Student Spotlight: Tom McAndrew
Tom McAndrew ('10) is a Ph.D. student in App[lied Mathematics at the University of Vermont. As part of his degree program, Tom is a reasearch fellow funded by the NSF, in the IGERT SMART Grid program.

You can view his growing portfolio of publications here.

Tom hopes to help any current students in the Masters or Certificate programs:
"If anyone currently in the program would like to talk to me about Clinical Trials, Statistics, Data Monitoring Committees, NYC, the process of a Ph.D. in Math, please send me an email. I'm omre than happy to offer help and support in the field."

You can reach tom at

Faculty Spotlight: Dr. Loffredo

Dr. Loffredo and colleagues from Georgetown have been visiting Russia for the past few years, but aside from tales that have emerged about their culinary adventures (think borsht, dumplings, and vodka!) not everyone knows about the scientific work they are doing.
Established in 1948 as the former Soviet Union’s nuclear weapons production complex, the Mayak Production Association (Mayak) in Ozyorsk, Russia, located in the Southern Urals about 950 miles (1,500 km) southeast of Moscow, exposed thousands of workers to ionizing radiation over a period of >50 years of operations. In contrast to the single, high-dose external exposure of the Japanese atomic bomb survivors, the Mayak workers have been exposed to lower levels of external radiation and internally deposited radioactive compounds over a period of decades.  This pattern of chronic, lower dose exposure is comparable to other occupational settings in the nuclear industry and in other uses of radiation.  In addition, the Mayak workers cohort has been monitored since the beginning, and health information has been collected over time.  Therefore, the Mayak cohort has the potential to generate key data for future reassessments of radiation protection standards and regulations in the United States and worldwide.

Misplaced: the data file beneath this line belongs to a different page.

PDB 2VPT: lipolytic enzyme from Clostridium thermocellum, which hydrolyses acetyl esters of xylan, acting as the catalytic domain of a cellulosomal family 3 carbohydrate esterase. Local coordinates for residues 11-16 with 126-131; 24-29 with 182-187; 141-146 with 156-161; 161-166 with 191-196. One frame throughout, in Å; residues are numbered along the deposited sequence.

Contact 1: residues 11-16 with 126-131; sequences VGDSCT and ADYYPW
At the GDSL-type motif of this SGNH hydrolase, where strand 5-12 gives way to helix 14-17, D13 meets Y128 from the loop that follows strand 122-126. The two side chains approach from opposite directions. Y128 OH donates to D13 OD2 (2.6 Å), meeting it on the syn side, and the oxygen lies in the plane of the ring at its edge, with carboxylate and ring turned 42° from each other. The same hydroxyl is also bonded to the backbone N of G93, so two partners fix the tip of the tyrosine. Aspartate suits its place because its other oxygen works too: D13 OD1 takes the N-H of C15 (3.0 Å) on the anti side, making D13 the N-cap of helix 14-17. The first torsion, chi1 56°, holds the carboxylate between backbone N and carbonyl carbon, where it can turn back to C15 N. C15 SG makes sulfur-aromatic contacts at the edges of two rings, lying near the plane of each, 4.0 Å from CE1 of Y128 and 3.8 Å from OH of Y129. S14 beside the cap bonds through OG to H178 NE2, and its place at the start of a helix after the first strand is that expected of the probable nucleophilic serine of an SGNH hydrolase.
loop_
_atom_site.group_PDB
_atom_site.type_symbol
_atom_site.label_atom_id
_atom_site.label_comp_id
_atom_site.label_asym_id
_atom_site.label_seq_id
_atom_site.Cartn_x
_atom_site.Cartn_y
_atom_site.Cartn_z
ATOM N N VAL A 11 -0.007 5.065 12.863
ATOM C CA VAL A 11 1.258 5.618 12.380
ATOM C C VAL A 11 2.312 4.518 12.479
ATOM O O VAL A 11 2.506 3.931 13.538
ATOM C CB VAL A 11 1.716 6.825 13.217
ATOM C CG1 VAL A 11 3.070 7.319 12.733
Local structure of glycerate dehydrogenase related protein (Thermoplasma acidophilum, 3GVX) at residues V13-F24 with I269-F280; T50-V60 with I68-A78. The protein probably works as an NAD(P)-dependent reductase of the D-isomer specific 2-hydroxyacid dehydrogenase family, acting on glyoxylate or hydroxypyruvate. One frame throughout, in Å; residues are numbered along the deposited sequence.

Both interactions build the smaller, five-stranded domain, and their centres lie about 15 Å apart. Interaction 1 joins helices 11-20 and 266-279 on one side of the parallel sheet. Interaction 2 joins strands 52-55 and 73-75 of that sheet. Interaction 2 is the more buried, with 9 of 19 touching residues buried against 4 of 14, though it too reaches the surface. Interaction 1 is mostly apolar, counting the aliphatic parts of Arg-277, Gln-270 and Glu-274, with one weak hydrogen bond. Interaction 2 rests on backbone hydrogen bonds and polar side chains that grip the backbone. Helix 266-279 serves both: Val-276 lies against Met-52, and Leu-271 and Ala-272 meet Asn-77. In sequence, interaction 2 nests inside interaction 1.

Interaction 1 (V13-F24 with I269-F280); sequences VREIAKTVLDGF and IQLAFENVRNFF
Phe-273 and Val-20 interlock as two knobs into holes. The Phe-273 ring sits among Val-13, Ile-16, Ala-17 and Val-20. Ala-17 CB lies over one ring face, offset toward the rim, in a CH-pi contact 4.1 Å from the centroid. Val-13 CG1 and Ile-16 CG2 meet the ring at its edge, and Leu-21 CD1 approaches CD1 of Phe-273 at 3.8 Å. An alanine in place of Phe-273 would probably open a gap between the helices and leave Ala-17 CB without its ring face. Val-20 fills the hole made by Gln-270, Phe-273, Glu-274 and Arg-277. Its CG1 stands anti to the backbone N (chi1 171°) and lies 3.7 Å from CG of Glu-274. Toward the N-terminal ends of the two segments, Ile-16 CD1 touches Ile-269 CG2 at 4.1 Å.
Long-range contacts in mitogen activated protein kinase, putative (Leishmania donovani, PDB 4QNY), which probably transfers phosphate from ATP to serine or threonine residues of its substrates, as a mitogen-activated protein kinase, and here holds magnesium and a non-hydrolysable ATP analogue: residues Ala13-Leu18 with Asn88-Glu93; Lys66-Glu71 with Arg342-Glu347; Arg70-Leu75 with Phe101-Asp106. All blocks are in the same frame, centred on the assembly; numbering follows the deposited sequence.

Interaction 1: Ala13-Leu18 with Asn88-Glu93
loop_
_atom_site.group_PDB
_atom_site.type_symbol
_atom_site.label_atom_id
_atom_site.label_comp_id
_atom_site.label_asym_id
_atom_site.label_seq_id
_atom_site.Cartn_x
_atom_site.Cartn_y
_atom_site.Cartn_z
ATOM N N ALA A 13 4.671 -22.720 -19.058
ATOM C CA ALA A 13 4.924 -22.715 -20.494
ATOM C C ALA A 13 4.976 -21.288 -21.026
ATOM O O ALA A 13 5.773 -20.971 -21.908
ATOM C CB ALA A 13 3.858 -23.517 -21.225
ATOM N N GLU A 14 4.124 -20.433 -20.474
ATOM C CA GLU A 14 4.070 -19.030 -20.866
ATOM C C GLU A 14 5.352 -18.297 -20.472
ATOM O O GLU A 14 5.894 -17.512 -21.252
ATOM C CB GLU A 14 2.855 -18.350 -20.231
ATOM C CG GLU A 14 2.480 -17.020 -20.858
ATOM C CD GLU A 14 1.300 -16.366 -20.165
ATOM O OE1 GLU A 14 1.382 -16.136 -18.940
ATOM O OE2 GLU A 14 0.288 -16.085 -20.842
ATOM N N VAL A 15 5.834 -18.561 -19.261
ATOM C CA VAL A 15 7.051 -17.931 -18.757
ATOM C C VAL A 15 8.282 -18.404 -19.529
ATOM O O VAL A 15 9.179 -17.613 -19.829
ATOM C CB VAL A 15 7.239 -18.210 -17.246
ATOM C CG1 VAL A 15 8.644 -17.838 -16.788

Given these opportunities to advance knowledge about the health effects of ionizing radiation, the United States and the Russian Federation signed the “Agreement on Cooperation in Research on Radiation Effects for the Purpose of Minimizing the Consequences of Radioactive Contamination on Health and the Environment” (how’s that for a mouthful?). The work is managed by the U.S. Department of Energy: Dr. Loffredo and his team (David Goerlitz and Leoni Leondaridis), when they are not getting into trouble trying to speak Russian, were awarded a grant in 2008, and which will be renewed for 5 more years. They collaborate with their Russian colleagues to ensure the highest quality of the collection and long term storage of tissues and other biospecimens in the biorepository in Ozyorsk. Just to mention some of the items stored there, surgical and autopsy tissues, blood samples, and other specimens are obtained from participants, and are annotated with demographic, occupational, and medical information. Protocols for specimen collection, processing, storage, and quality control are continually updated and brought into compliance with international best practices guidelines under the team’s leadership. Dr. Makambi has collaborated with them on developing proposals to investigate biomarkers for early cancer detection in this cohort.
Since the journey to Ozyorsk requires several days of travel each way, with limited air links between the nearest cities, they usually have to stay overnight in Moscow both going and coming. Some of the photographs shown here are from their sightseeing adventures in Moscow, and in Saint Petersburg which was the site of the annual U.S.-Russian conference on radiation health effects in September.